This course is intended for COMMERCIAL growers (and those interested in becoming commercial) only — those who currently grow or wish to grow for markets (farmer’s markets, local retail, wineries, etc.).  Please see the links above for further details and feel free to contact me with any questions you may have.  We look forward to seeing you at these great events!

More info here: http://msucares.com/news/farmweek/pages-weekly/2015/2015-01-30msugrapecourses.html

MSU Fall Flower and Garden Fest 2014 — Presentation on Fruit Crops

Last week, I gave a presentation on Fruit Crops for your Yard at the MSU Fall Flower and Garden Fest that was held in Crystal Springs.  This is a big event, with over 5,000 attendees each year.  You can find more info on this event at this link: Fall Flower and Garden Fest

As for my participation, I presented on some of the common fruit crops that are grown in Mississippi.  Unfortunately, the time is short (45 minutes) and I can’t go into all the details I wish I could.  But I tried to give the basics on several different popular fruit crops.  To access the PDF version of the presentation, click below:

Fruit Crops for your Yard

Mississippi Chill Hour Accumulation

I have previously wrote on the topic of chill hours, but I also get a lot of requests for what the accumulated hours are for the season.  This year I will be posting them on this site on the page entitled Chill Hours (on the right hand side of your screen).  By visiting this page, you will be able to keep up to date on the accumulated chill hours as reported by locations in five counties in Mississippi — Copiah, George, Jones, Lee, and Wayne.  The recordings are reported by volunteers, so they may or may not be available for each week.  In the future I hope to put together data from previous years (at least those I have) and also make them available on the site.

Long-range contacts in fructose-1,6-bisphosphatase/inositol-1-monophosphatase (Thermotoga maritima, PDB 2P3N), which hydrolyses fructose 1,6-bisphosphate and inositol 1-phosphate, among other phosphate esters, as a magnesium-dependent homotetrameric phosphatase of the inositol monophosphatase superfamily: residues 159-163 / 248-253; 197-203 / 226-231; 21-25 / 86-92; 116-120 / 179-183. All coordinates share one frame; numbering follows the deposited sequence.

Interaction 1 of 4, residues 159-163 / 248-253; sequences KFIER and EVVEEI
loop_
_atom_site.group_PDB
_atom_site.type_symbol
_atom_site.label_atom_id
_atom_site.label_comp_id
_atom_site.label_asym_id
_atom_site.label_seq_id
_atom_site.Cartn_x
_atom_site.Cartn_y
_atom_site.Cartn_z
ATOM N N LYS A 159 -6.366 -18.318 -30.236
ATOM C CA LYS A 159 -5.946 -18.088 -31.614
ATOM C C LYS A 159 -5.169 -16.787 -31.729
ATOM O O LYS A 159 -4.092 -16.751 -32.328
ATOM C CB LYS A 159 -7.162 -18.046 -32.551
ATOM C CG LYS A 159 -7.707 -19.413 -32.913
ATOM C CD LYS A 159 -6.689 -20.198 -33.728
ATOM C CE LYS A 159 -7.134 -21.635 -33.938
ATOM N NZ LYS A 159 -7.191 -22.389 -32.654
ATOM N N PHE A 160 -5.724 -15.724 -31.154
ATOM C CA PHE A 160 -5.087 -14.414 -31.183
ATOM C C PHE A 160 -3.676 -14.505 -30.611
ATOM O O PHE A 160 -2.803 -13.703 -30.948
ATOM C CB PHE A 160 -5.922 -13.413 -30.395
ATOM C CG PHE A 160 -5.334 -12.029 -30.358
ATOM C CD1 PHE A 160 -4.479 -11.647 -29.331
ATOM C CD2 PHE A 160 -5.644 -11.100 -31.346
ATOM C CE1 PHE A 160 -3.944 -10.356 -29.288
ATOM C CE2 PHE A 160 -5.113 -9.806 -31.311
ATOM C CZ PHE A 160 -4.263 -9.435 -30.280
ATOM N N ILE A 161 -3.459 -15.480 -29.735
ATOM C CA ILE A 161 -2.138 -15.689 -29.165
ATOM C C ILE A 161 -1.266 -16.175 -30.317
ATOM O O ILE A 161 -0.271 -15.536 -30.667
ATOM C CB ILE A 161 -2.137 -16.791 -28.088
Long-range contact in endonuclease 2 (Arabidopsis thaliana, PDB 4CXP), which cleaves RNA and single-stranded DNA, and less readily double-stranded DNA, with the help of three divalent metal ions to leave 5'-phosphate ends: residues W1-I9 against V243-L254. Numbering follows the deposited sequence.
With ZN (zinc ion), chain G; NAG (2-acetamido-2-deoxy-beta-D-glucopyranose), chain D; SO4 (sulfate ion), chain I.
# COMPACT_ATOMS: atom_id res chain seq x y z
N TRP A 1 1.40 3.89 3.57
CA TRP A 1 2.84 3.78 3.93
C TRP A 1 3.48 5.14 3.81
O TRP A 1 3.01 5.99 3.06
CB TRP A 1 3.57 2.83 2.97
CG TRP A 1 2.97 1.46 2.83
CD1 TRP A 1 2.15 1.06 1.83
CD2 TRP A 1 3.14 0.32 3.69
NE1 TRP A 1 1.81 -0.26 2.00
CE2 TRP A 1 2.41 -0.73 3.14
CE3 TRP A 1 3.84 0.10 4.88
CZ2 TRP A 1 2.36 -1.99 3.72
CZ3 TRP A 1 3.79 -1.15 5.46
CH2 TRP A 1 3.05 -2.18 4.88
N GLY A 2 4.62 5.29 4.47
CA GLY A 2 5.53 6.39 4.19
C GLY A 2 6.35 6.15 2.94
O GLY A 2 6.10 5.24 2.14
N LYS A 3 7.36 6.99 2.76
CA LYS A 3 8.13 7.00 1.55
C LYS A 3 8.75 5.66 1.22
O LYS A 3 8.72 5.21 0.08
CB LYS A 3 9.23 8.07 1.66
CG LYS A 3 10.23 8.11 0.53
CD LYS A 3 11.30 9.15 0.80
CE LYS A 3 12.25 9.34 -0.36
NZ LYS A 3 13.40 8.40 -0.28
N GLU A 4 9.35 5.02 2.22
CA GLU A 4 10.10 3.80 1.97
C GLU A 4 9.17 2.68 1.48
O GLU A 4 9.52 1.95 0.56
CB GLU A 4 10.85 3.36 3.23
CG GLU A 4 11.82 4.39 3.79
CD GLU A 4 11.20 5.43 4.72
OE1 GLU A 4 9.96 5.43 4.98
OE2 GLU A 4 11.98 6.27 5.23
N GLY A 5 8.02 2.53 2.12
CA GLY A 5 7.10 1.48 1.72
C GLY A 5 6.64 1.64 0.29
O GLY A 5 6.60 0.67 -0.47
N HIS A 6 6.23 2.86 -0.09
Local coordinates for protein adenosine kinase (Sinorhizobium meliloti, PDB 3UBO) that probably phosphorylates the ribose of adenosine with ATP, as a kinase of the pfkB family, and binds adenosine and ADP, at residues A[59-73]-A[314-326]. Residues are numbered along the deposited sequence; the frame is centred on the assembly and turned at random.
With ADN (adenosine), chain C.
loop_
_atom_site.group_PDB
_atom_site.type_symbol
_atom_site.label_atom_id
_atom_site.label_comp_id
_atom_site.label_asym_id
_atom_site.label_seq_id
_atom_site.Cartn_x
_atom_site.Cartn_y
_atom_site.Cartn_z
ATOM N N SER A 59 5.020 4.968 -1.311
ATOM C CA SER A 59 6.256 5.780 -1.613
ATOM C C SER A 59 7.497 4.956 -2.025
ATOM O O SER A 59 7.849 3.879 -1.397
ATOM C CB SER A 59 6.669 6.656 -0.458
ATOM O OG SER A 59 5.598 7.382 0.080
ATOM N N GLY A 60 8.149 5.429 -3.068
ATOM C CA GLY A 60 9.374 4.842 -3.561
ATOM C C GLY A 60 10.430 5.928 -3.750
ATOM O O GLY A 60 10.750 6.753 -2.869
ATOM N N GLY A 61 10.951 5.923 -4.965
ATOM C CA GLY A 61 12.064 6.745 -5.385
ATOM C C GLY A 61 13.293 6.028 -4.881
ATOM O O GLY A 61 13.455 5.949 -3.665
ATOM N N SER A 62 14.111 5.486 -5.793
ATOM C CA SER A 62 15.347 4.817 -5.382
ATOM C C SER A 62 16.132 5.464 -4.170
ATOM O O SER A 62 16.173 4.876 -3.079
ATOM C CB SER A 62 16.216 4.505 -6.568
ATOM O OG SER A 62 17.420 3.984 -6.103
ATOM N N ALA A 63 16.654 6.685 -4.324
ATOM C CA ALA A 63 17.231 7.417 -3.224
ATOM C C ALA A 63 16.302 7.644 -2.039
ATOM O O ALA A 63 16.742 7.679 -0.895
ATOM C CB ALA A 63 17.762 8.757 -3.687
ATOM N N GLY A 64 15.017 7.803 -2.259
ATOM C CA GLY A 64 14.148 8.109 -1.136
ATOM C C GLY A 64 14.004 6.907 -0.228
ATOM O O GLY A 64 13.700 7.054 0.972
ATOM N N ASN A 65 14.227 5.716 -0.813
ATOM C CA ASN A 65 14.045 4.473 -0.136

As of today, the first posting is up.  Each recording season runs from October 1 to April 1 of the following year.

A Unique Piece of Mississippi Viticulture History

A couple weeks ago I was on the coast and drove by this sign (see photo).  I knew it was there, as I had looked for it previously, but had forgotten to take a photo.  This time my wife was able to get a shot for me, it is below. Very interesting to know that a commercial vineyard was so close to the coast — and that a Mississippi winery shipped wine across the U.S.  Can history repeat itself?  I did a cursory look for an remnant grapes, but didn’t see any.

Brown's Vineyard, Waveland, Mississippi

Brown’s Vineyard, Waveland, Mississippi

If you want to find this for yourself it is on Hwy 90 just West of Bay St. Louis, on the South side of the road.